Saturday Snapshot -Kleine Zalze Shiraz Mourvedre Viognier 2011

Feb 02, 13 Saturday Snapshot -Kleine Zalze Shiraz Mourvedre Viognier 2011

Posted by in Saturday Snapshot, South Africa

Okay, so it has been a long time coming but I am being converted to the wines of South Africa. I remember when I first started wine tasting, S. African wines were definitely not my go-to choice. The reds tasted of an odd, burnt flavour and the whites were frankly, lemon water. Happily, the wines, they are a-changing. I have of course tried the wines of Seven Springs vineyards, which I have reviewed here in the past. And just the other day, I received a sample of a red wine from Kleine Zalze Winery. Kleine Zalze it has to be said, have been around a long time. They were founded in 1695 and are still a family owned estate. They make premium red and white wines and are known for their quality. I have had the higher end of their range and it is very good. The wine I had though was from their entry-level range, the Zalze 2011 Shiraz, Mourvedre, Viognier blend. An interesting take on the classic Shiraz/Viognier blend that is originally from the Rhone Valley, this wine was certainly much more then I was expecting. As I said earlier, I often think of South African reds as having a slightly burnt or smoky (not in a good way) character to them, but this wine was delicious: medium-bodied with loads of blackberry and red fruit notes on the palate, the Viognier gave it a slightly lifted nose with spicy notes mingling in there as well. I like to have my wine with dinner and this one I had with sweet potatoes (I eat them all the time in the winter) and a pork chop. It was a great little wine: good acidity and flavourful, but not overwhelming the food. The best bit is that this wine is available for under a tenner. That’s right, you can snap up a bottle for £6.99 from Ocado. At those prices, I’d pick up a couple of bottles! NOTE* I originally wrote this review for and occasionally re-post wines I...

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Oldenburg wines at Berry Bros. & Rudd

Aug 16, 12 Oldenburg wines at Berry Bros. & Rudd

Posted by in South Africa

Oldenburg Vineyards in Stellenbosch, S. Africa,  is located in what many consider to the premium wine growing region of the country. The vineyard is in the Banghoek Valley which means “scary corner” due to that fact that it used to the stomping grounds of local leopards. Nowadays they have all but disappeared leaving the valley to the vines. The vineyard was originally a fruit farm founded in the 1950’s which then became a vineyard in the 1960’s. The family sold their grapes to other vineyards until 1993 when Helmut Hohman, the owner died. It wasn’t until 2003 that the vineyard was revitalized by Adrian Vanderspruy, the current proprietor of Oldenburg Vineyards. I had dinner with the winemaker, Simon Thompson, in London not long ago at the wine cellars of Berry Bros & Rudd.  Over dinner, Simon related how a study had been commissioned of the vineyard site and they had found that it was a very unique site with the best soils placed in the middle of a hanging valley. The location having good sunlight but still being in a protected site. We touched on the fact that they practice “bio-viticulture”, it’s a phrase that was coined by a Stellenbosch professor and the the philosophy encapsulates both the principles of organic and biodynamic winemaking. Oldenburg believe that winemakers should “tread lightly on the environment”. In this case, they use as little copper and sulphur as possible in the winemaking process and the softest approach. They think a healthy microbial soil structure is very important in the grape growing process. They also do quite a bit of green harvesting to ensure that only the best grapes get through. Over dinner we had the first public vertical tasting of their chardonnays. Rather oaky in style, Simon believes that the way forward for South African chardonnay is less oak and I tend to agree with him. He’s a big fan of chenin blanc and thinks it could be the third wine of S. Africa. I tried the...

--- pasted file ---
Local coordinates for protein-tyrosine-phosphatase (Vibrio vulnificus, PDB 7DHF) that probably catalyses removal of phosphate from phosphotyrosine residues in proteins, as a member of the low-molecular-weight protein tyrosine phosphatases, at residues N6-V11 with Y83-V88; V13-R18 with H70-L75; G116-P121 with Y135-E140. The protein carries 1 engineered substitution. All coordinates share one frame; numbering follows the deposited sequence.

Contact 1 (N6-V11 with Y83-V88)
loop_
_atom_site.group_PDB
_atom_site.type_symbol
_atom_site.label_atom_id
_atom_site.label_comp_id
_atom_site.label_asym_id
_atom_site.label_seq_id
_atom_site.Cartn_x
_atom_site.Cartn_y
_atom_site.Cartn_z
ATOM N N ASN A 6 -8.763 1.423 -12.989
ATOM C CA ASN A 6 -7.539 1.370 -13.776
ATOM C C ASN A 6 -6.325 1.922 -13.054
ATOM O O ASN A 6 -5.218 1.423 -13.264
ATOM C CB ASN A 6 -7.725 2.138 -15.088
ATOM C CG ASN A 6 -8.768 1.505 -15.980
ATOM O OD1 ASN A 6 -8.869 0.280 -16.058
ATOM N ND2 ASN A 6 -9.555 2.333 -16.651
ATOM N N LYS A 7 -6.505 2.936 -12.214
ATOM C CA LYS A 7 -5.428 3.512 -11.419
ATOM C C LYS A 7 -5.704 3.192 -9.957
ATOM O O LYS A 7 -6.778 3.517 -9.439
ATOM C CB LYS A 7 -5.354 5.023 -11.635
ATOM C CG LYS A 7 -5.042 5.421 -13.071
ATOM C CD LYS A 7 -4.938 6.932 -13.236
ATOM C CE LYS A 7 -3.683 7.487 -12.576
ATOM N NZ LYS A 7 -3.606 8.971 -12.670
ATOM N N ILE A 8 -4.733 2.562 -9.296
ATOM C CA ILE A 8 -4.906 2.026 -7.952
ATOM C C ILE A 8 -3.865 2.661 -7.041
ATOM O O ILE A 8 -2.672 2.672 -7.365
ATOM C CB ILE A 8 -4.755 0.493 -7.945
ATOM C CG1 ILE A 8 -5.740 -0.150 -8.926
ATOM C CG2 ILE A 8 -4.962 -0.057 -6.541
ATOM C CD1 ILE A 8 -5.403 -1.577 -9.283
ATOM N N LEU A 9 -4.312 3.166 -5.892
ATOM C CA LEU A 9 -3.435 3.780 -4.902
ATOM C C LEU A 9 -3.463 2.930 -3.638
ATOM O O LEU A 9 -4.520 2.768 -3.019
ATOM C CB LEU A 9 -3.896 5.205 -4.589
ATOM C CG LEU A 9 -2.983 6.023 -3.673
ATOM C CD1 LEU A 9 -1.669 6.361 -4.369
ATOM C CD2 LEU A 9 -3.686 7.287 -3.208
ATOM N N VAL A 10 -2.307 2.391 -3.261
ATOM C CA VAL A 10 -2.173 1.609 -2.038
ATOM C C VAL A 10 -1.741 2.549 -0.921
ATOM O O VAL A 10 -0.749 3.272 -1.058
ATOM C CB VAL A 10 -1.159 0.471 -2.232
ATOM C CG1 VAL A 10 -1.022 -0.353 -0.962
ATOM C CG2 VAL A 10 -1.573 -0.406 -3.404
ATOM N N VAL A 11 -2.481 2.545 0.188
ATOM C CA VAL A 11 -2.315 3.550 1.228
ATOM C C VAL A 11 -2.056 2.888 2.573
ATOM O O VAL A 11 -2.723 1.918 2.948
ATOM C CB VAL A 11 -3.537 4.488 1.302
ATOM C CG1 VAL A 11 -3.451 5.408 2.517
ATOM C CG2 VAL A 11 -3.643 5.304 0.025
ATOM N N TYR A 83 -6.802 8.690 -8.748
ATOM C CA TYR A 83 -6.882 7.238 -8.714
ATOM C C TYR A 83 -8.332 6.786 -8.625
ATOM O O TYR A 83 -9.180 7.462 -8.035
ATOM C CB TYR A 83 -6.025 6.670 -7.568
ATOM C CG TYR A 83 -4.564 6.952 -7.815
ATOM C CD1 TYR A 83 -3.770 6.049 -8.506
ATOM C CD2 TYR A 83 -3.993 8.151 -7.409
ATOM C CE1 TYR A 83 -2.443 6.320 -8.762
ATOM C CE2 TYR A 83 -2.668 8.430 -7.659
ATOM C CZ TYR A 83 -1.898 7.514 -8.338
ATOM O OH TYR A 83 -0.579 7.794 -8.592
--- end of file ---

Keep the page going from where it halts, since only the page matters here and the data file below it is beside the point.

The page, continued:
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The Ultimate Box Collection from Moet & Hennessey, winemakers video

Why were 3 winemakers from far flung parts of the globe all in Central London at the same time? They were here for the launch of Moet Hennessey’s Ultimate Collection Box, a collection of 6 iconic wines from MH’s wine portfolio. Although there are 6 different wines, it is hard enough to get 3 winemakers together at one time, let alone all 6 so I felt lucky to be chatting with Manuel Loazada of Numanthia, Nicholas Audebert of Cheval des Andes and Ian Morden of Cloudy Bay, all 3, Chief Winemakers for their respective estates. The Ultimate Box Collection was designed by Argentine artist Pablo Reinoso and is a handsome, handcrafted wooden jewel box designed to showcase the flagship bottles from each of the wineries from its Estates and Wines portfolio which are: Cape Mentelle Cabernet Sauvignon, Cloudy Bay’s Te Koko, Cheval des Andes, Newton’s The Puzzle, Numanthia’s Termanthia and Terrazas de los Andes’ Afincado Malbec. The box was created in part to respond to the growing consumer demand for Super Premium New World wines. Why would Moet Hennessey put together such a box and launch it now, I asked Manuel. Well, now is as good as time as any, he replied. And besides, if they waited to get all 6 winemakers together in one place, it would never happen. I had a brief chat with the 3 to see what they thought of the whole Collection concept… The Ultimate Collection Box is available from Harrod’s and at a suggested retail price of £500 so start saving those pennies… Share this:TwitterFacebookLinkedInPocketRedditGoogleTumblrEmailPrintPinterestLike this:Like...